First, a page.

Challenge Journal – Was I wrong?

Looking back at my Why I Write for Gateway, I notice a lot of things. I had a lot to say, and it’s evident in the writing.

But one of my favorite parts of my pieces was the following chunk:

“Once I start finding associations, I run into more. It’s the chase. It’s a web that never ends. I could do this thinking in my brain, but how could I keep track of it? The web is infinite, so jumping from once place to another without at least keeping an eye on the initial or ending place or any of the stops in between is dangerous. It’s like those conversations you have with your best friend that result in questions about how you got on the subject in the first place, leaving you both confused and disappointed by your inability to backtrack and recover any of the beautiful ideas that were elicited mid-conversation.”

Well, I at least like the idea of it. As Ray mentioned a few weeks ago in our class, writing helps us to think critically about things. It’s difficult to develop a deep understanding of something without writing it down. I think a lot of that has to do with the statement I made above. It helps you track your thoughts and keep your point A and point B in your head simultaneously.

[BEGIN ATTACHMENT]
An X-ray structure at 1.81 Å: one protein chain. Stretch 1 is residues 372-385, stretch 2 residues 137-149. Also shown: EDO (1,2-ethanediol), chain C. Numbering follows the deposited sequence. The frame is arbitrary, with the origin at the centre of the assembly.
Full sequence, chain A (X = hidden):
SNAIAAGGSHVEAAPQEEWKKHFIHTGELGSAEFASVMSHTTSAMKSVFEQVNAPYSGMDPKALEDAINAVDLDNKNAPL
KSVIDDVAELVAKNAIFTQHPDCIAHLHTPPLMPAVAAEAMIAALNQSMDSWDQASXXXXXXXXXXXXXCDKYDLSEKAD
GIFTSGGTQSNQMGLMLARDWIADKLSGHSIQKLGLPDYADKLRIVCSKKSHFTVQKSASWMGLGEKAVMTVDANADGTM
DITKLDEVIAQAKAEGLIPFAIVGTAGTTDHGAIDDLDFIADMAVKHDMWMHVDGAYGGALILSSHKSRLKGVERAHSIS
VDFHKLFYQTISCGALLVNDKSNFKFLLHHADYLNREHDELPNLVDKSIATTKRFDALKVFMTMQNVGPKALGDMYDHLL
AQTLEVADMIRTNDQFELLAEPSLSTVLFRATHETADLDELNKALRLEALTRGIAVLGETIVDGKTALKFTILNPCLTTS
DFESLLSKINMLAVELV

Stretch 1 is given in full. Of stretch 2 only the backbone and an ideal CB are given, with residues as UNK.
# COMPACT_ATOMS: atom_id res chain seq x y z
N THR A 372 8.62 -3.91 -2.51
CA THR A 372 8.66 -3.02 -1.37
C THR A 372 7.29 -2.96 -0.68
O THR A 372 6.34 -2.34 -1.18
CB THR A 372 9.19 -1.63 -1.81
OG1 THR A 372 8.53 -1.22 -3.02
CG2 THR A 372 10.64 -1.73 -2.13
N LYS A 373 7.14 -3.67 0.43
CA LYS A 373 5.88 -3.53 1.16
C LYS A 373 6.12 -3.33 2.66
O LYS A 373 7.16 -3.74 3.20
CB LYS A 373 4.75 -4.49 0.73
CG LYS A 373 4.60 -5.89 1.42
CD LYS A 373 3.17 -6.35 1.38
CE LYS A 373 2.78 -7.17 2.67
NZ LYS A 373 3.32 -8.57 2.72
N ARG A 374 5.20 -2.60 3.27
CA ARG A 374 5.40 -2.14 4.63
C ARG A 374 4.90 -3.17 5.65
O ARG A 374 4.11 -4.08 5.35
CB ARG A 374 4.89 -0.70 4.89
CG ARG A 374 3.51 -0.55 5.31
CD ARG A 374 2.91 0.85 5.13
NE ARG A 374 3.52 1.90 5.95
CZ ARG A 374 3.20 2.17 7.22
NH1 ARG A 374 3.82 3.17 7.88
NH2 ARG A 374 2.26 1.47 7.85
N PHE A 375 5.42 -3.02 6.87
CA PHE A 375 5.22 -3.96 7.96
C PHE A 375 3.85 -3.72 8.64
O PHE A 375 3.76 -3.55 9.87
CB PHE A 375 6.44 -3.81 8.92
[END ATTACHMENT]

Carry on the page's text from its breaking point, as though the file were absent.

However, I might have been wrong. Maybe I don’t do that as much as I should. Going back to my first challenge journal, I discuss how difficult it is for me to write poorly (once again, not because my work is always good but because I have trouble just getting thoughts out). So maybe this really is something to work on.

Due to the scale of this project, I believe I’ve progressed in this area. There were many nights I needed to generate pages worth of content, but I knew I didn’t have time to fuss over the wording of every sentence, so I just wrote. This is a habit I hope to get into when I’m not pressed for time. Allowing myself to write poorly just to get the thoughts out there.